Technology & Innovation – Insulin Delivery Systems

Insulin Pump Therapy

An insulin pump delivers tiny amounts of insulin into the subcutaneous tissue throughout the day and night. This can help improve blood glucose levels and reduce hyperglycaemia (high) and hypoglycaemia (low). The insulin pump is connected to you via a (cannula) this is a tiny tube which sits under your skin.

The tube is replaced every 2 to 3 days and the cannula is moved to another part of your body. The pump delivers background insulin continuously, set to the individual’s requirements. You then add your extra mealtime insulin using the pump. A pump can give you more flexibility with what you eat and how you deliver insulin. A pump may help reduce blood glucose variability helping to maintain more stable blood glucose levels.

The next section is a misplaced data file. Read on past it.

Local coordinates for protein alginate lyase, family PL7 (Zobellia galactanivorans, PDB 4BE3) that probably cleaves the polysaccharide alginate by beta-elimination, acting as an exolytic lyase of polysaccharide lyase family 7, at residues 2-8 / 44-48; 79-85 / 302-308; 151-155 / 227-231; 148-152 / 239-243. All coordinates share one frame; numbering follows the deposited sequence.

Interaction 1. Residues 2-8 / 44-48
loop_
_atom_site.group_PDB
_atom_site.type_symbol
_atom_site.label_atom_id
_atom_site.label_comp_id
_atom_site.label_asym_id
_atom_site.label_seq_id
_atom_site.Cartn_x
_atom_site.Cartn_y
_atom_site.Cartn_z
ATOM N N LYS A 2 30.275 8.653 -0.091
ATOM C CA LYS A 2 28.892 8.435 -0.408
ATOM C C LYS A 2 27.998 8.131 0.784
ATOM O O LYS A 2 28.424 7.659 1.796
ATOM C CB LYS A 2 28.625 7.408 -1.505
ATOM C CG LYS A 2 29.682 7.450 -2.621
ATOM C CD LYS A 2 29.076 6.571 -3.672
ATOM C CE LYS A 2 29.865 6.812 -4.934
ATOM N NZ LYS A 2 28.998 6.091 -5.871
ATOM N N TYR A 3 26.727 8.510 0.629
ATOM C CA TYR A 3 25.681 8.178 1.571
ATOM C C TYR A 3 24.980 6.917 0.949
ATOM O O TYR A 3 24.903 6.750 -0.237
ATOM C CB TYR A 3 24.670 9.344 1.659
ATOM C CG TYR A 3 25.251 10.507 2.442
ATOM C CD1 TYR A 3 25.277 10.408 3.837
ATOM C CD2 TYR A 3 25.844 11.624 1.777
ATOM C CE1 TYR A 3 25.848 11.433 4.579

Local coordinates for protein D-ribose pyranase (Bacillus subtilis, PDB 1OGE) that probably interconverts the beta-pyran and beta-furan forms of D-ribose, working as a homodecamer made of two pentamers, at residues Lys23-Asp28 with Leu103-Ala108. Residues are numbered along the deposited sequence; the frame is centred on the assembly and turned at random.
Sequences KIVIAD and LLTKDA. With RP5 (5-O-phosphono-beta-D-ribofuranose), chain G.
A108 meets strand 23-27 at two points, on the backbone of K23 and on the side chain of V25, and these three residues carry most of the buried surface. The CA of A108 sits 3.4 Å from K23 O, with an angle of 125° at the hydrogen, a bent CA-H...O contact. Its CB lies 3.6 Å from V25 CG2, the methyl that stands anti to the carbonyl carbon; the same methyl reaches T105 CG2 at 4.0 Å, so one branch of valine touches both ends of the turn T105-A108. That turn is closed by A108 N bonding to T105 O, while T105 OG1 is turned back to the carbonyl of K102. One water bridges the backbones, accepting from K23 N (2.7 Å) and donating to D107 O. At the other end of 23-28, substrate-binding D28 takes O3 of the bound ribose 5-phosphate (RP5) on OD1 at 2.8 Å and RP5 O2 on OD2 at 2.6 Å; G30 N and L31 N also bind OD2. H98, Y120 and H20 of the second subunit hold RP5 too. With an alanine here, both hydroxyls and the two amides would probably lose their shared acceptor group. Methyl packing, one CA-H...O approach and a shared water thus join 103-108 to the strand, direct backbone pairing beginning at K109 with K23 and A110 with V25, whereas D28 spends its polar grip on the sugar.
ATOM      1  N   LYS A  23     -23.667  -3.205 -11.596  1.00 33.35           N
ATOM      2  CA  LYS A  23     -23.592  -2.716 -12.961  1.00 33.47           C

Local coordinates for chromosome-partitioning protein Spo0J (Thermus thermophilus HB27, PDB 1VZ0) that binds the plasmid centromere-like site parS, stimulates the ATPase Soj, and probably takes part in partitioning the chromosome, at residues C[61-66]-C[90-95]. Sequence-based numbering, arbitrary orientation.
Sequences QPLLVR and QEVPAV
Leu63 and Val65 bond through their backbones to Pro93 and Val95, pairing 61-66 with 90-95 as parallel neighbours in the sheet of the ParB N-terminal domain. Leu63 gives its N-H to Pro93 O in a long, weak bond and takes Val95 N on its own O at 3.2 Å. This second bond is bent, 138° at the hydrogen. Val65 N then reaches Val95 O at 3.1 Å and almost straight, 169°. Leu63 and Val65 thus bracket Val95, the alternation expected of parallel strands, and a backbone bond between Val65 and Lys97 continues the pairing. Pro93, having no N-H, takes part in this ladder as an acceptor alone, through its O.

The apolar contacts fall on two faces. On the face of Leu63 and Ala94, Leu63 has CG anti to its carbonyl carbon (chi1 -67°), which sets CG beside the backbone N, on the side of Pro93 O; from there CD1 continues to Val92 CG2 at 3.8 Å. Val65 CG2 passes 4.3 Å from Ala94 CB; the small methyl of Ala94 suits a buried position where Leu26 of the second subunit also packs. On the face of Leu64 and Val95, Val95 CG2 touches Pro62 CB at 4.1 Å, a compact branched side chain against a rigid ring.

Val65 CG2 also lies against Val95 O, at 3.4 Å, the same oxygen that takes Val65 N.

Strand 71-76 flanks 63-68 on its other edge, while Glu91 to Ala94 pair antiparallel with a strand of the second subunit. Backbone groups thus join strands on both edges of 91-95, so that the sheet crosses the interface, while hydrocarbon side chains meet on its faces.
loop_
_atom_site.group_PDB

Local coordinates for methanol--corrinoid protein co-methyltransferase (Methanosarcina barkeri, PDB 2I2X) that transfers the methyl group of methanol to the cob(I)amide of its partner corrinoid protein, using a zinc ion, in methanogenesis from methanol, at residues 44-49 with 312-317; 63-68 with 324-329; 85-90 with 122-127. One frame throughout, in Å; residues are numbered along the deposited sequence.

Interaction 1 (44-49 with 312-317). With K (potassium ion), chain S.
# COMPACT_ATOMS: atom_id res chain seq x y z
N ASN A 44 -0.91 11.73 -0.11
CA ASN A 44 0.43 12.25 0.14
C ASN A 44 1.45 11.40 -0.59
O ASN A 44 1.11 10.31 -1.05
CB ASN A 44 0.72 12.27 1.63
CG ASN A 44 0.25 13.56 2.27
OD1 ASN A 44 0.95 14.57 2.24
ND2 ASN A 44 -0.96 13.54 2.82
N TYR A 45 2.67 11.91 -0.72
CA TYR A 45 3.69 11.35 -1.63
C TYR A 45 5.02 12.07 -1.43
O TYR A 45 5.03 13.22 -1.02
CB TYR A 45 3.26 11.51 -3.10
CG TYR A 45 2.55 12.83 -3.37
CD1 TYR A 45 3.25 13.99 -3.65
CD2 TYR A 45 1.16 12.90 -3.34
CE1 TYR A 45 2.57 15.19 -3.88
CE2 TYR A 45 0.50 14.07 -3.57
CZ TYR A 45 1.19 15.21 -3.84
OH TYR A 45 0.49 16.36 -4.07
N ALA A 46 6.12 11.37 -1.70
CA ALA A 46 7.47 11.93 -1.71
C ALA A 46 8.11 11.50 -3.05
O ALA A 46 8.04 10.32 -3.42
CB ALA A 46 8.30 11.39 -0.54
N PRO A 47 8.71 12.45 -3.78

Patch Pumps

Insulin held in a small pod/patch (max 200 units). The pod is applied to the skin and the cannula is inserted under the skin. This needs to be changed every 2-3 days. Controlled via a separate device connected to Bluetooth. Insulin is then delivered as a continuous background known as the basal, with the individual inputting mealtime insulin using the connected handset.

Connected Pens

Insulin is injected into the skin using an insulin pen and needle. Data held in the pen can be uploaded for review by the individual or shared with their clinic.

I-Port Advance

An I-Port Advance- This is a small injection port that can be used to deliver insulin without having to puncture the skin each time.
This may help individuals that find injections painful and difficult but are not ready or wanting to move onto an insulin pump.
The I-Port device is changed every 2-3 days.




In this film, young people discuss the pro’s and cons of pumps and closed loop systems.